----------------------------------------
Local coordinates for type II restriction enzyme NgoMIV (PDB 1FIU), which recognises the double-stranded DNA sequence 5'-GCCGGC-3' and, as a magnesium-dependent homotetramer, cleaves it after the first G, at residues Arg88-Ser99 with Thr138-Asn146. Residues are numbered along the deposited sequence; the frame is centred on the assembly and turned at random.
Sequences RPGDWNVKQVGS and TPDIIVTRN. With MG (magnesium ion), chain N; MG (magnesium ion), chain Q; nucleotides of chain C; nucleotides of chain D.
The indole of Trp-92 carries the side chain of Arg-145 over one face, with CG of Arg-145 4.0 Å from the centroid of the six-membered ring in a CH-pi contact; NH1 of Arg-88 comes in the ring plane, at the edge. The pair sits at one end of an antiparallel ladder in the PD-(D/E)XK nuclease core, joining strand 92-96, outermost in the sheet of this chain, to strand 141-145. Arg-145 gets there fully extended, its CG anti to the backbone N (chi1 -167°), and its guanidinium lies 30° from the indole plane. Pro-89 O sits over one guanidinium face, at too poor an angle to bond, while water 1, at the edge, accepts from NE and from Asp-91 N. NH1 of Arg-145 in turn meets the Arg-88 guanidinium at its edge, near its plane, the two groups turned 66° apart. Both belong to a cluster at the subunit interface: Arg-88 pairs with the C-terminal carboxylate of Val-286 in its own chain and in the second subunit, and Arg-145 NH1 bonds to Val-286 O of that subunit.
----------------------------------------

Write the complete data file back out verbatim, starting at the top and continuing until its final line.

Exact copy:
Local coordinates for type II restriction enzyme NgoMIV (PDB 1FIU), which recognises the double-stranded DNA sequence 5'-GCCGGC-3' and, as a magnesium-dependent homotetramer, cleaves it after the first G, at residues Arg88-Ser99 with Thr138-Asn146. Residues are numbered along the deposited sequence; the frame is centred on the assembly and turned at random.
Sequences RPGDWNVKQVGS and TPDIIVTRN. With MG (magnesium ion), chain N; MG (magnesium ion), chain Q; nucleotides of chain C; nucleotides of chain D.
The indole of Trp-92 carries the side chain of Arg-145 over one face, with CG of Arg-145 4.0 Å from the centroid of the six-membered ring in a CH-pi contact; NH1 of Arg-88 comes in the ring plane, at the edge. The pair sits at one end of an antiparallel ladder in the PD-(D/E)XK nuclease core, joining strand 92-96, outermost in the sheet of this chain, to strand 141-145. Arg-145 gets there fully extended, its CG anti to the backbone N (chi1 -167°), and its guanidinium lies 30° from the indole plane. Pro-89 O sits over one guanidinium face, at too poor an angle to bond, while water 1, at the edge, accepts from NE and from Asp-91 N. NH1 of Arg-145 in turn meets the Arg-88 guanidinium at its edge, near its plane, the two groups turned 66° apart. Both belong to a cluster at the subunit interface: Arg-88 pairs with the C-terminal carboxylate of Val-286 in its own chain and in the second subunit, and Arg-145 NH1 bonds to Val-286 O of that subunit.